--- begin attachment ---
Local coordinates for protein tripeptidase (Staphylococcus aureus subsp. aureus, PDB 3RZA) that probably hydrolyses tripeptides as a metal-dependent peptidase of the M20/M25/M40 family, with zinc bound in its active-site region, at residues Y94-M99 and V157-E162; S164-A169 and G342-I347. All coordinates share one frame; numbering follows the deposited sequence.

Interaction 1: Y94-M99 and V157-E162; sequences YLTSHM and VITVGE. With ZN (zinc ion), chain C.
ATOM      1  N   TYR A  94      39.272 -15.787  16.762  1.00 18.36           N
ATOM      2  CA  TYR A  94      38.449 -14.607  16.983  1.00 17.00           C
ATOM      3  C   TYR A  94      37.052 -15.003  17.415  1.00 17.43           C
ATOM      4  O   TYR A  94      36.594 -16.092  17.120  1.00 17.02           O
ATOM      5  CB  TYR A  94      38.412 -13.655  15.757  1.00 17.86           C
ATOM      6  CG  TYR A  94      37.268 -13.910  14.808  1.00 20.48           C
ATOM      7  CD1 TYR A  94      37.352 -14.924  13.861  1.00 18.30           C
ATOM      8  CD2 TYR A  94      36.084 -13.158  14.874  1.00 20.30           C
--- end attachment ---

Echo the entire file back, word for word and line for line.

Local coordinates for protein tripeptidase (Staphylococcus aureus subsp. aureus, PDB 3RZA) that probably hydrolyses tripeptides as a metal-dependent peptidase of the M20/M25/M40 family, with zinc bound in its active-site region, at residues Y94-M99 and V157-E162; S164-A169 and G342-I347. All coordinates share one frame; numbering follows the deposited sequence.

Interaction 1: Y94-M99 and V157-E162; sequences YLTSHM and VITVGE. With ZN (zinc ion), chain C.
ATOM      1  N   TYR A  94      39.272 -15.787  16.762  1.00 18.36           N
ATOM      2  CA  TYR A  94      38.449 -14.607  16.983  1.00 17.00           C
ATOM      3  C   TYR A  94      37.052 -15.003  17.415  1.00 17.43           C
ATOM      4  O   TYR A  94      36.594 -16.092  17.120  1.00 17.02           O
ATOM      5  CB  TYR A  94      38.412 -13.655  15.757  1.00 17.86           C
ATOM      6  CG  TYR A  94      37.268 -13.910  14.808  1.00 20.48           C
ATOM      7  CD1 TYR A  94      37.352 -14.924  13.861  1.00 18.30           C
ATOM      8  CD2 TYR A  94      36.084 -13.158  14.874  1.00 20.30           C